Old Times

 

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By Brian Scott Lipton

 

The great British playwright Harold Pinter notoriously refused to give anyone – including actors – an explanation for what happens in his 1971 play “Old Times,” which lets critics (like me) and audience members (like you) off the hook. The test of any production of this enigmatic, talky 70-minute one-act is whether it keeps you engaged, and Douglas Hodge’s new production at the Roundabout’s American Airlines Theatre mostly does the trick, thanks to the triumvirate of Clive Owen, Kelly Reilly, and the particularly stunning Eve Best.

The setting is an isolated house on the coast of England (rather abstractly if chicly rendered by Tony winner Christine Jones) where Deeley (Owen), who describes himself as a globe-trotting businessman, lives with his wife Kate (Reilly), whom he married two decades earlier. They are receiving their first-ever visit from Kate’s college friend Anna (Best), now a wealthy woman living in Sicily. Or at least that’s the set-up.

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Kate seems to barely remember Anna, but Anna has vivid memories of the times they spent together. Deeley claims to never have met Kate, but later reverses his story, going into vivid detail of picking up Anna at a bar and staring at her thighs and her underwear (which may have been Kate’s) at a party. Then again, Kate declares Anna is actually long dead. What’s really happening – or did happen? I honestly think your guess is as good as mine.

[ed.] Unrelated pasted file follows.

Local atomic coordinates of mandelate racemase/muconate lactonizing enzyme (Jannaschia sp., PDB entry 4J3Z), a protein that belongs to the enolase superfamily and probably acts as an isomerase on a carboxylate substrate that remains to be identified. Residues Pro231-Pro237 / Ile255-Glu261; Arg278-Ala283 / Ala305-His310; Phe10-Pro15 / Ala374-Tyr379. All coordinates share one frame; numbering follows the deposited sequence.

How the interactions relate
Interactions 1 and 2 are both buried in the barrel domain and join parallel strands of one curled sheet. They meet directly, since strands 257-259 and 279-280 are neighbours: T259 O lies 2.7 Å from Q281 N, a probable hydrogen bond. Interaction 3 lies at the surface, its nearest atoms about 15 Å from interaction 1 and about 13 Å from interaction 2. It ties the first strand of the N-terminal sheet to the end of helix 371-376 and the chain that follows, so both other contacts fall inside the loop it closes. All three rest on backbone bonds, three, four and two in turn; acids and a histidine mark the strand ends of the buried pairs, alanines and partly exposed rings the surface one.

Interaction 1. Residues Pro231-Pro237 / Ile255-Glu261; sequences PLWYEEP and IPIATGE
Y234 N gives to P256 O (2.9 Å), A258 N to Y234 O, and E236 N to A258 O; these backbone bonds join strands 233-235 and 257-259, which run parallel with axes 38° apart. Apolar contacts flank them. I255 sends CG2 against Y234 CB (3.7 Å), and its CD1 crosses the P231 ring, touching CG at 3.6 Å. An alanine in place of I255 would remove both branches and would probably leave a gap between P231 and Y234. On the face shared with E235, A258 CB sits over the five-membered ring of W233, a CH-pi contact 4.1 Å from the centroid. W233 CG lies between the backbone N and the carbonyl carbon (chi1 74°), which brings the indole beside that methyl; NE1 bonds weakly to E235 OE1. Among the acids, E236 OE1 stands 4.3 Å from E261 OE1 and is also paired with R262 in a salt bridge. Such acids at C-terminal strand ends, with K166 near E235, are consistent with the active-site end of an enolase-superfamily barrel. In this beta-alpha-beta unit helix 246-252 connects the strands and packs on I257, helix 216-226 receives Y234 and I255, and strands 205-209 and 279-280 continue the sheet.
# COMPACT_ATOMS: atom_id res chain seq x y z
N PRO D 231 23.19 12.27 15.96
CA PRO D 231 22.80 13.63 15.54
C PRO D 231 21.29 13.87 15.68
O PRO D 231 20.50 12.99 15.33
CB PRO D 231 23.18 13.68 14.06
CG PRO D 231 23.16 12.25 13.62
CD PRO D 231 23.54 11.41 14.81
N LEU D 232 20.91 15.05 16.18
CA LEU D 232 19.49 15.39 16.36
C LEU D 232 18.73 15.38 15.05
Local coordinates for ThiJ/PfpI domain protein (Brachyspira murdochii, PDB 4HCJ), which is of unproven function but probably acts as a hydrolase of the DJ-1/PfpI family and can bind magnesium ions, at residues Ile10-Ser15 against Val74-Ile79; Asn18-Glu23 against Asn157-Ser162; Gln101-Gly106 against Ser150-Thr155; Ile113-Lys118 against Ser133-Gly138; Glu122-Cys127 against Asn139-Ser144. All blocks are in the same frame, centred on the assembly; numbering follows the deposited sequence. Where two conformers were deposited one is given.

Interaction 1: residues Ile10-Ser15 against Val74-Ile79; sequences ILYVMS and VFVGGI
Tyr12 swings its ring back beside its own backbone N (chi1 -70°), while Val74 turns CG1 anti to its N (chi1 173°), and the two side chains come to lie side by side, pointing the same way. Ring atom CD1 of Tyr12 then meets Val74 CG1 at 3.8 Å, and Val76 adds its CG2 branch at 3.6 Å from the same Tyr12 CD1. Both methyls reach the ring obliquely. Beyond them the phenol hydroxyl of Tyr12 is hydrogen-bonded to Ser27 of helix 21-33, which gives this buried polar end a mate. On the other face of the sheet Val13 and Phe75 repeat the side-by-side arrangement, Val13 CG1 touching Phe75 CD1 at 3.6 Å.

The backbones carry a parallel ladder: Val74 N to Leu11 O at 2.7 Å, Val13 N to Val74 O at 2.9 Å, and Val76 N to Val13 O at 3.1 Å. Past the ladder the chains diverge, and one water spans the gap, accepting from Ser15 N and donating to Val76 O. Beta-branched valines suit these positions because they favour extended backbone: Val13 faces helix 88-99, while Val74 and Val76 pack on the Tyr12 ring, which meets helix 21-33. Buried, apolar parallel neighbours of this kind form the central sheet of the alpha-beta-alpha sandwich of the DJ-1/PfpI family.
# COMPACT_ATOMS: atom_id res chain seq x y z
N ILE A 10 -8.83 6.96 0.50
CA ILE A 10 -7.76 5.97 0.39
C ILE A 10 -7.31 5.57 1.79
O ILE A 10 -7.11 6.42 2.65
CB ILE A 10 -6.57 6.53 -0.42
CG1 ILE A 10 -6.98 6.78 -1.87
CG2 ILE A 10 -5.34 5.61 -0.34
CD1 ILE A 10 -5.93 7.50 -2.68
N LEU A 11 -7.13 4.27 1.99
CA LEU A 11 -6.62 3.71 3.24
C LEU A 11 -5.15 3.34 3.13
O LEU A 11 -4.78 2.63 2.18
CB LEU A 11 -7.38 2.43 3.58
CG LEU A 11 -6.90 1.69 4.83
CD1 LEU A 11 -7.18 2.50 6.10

UP92ACK2aU6sb8G72eTVWrkfQv0wLKUWdnsiAJ-W_E4The production marks Owen’s Broadway debut, and the dashing actor certainly knows how to command a stage. He has style, charm, and flair – though at times, he seems to be playing Deeley as a character in a Noel Coward play rather than a Pinteresque brooder. Reilly, best known here for her TV work (in “Black Box” and “True Detective”) often says more with a piercing look than with her mouth. And Best, who has thrilled Broadway audiences in “The Homecoming” and “A Moon for the Misbegotten” (as well as TV’s “Nurse Jackie”) lives up to her surname, delivering a wrenching, soulful performance as Anna, one that is as moody as Thom Yorke’s original music.

There’s little doubt that many theatergoers will be frustrated by the lack of a definite conclusion, and many will nod off more than here and there (helped none by Japhy Weidman’s dim lighting). But those who keep up with these “Times” will be rewarded.

Photos: Joan Marcus

Old Times is at the Roundabout’s American Airlines Theatre (227 West 42nd Street).

www.roundabouttheatre.org

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